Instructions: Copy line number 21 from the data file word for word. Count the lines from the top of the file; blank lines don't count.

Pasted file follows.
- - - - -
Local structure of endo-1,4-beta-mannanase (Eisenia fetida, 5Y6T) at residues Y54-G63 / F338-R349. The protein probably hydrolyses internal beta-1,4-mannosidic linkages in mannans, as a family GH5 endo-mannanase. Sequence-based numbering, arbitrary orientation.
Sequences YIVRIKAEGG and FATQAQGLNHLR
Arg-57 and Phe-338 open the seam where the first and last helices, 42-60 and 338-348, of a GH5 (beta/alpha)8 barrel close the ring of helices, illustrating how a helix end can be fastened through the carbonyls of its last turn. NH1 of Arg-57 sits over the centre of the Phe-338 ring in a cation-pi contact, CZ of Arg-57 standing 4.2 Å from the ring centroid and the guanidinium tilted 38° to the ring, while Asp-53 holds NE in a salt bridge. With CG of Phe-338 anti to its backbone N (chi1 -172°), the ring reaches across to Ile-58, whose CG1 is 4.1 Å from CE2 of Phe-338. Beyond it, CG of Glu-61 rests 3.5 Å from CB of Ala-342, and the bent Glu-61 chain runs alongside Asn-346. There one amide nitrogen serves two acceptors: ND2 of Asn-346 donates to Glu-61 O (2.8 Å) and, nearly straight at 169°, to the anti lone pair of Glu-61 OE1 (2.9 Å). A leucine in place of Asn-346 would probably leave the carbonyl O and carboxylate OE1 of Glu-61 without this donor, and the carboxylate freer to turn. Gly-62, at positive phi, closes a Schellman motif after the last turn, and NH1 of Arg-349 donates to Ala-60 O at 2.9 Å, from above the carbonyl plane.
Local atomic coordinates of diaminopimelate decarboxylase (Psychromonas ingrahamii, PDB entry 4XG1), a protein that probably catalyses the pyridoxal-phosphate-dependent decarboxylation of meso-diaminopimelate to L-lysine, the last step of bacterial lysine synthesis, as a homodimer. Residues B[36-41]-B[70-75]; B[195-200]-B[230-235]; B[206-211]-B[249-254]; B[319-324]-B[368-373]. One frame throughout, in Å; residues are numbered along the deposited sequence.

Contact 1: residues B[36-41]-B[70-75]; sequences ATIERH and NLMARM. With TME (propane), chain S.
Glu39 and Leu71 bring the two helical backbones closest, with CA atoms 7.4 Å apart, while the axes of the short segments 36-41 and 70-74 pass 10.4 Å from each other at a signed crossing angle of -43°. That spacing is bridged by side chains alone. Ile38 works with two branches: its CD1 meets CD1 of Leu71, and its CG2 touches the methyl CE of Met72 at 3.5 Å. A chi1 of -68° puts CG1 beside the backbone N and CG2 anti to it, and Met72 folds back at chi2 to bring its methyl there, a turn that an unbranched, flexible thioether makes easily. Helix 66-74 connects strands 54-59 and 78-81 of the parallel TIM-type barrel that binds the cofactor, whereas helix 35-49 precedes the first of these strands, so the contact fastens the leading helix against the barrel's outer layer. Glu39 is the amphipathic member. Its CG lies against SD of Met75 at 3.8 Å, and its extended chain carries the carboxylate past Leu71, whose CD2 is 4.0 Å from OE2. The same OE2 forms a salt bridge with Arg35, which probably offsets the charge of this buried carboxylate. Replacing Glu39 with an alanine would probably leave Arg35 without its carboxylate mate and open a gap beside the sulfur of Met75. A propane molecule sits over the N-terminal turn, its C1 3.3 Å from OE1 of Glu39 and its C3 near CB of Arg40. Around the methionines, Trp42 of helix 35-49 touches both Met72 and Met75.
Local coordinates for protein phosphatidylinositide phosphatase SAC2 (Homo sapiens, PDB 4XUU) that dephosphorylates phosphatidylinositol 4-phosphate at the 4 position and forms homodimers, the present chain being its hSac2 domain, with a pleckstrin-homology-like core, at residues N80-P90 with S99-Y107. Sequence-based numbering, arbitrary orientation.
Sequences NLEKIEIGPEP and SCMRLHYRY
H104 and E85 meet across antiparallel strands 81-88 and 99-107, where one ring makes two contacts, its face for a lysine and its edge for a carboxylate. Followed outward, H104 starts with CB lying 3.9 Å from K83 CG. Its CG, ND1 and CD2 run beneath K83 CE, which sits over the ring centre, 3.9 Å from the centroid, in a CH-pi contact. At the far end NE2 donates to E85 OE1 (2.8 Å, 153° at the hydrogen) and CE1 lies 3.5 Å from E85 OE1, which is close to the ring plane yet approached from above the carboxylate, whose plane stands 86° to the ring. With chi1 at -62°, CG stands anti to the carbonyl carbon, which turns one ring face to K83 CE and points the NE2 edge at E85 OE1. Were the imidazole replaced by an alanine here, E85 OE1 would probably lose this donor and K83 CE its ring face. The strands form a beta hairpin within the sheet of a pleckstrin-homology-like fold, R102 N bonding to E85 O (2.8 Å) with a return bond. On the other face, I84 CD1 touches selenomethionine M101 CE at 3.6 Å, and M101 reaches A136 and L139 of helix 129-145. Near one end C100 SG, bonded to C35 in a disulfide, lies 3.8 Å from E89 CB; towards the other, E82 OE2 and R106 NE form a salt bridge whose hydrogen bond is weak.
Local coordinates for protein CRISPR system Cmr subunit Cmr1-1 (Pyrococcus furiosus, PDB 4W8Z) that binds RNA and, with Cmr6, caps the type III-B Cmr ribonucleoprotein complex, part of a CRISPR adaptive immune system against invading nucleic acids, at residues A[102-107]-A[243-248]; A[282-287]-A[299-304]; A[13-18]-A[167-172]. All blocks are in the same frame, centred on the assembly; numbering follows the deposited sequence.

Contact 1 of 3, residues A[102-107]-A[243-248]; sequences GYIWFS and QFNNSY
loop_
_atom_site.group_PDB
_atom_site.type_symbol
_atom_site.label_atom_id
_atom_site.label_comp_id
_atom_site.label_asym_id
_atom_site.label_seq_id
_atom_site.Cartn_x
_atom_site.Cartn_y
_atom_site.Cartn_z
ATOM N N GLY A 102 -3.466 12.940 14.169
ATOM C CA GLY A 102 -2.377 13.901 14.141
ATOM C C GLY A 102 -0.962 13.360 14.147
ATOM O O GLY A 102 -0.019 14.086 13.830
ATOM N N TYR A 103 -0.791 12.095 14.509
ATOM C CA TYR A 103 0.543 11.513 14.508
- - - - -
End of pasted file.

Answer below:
_atom_site.Cartn_z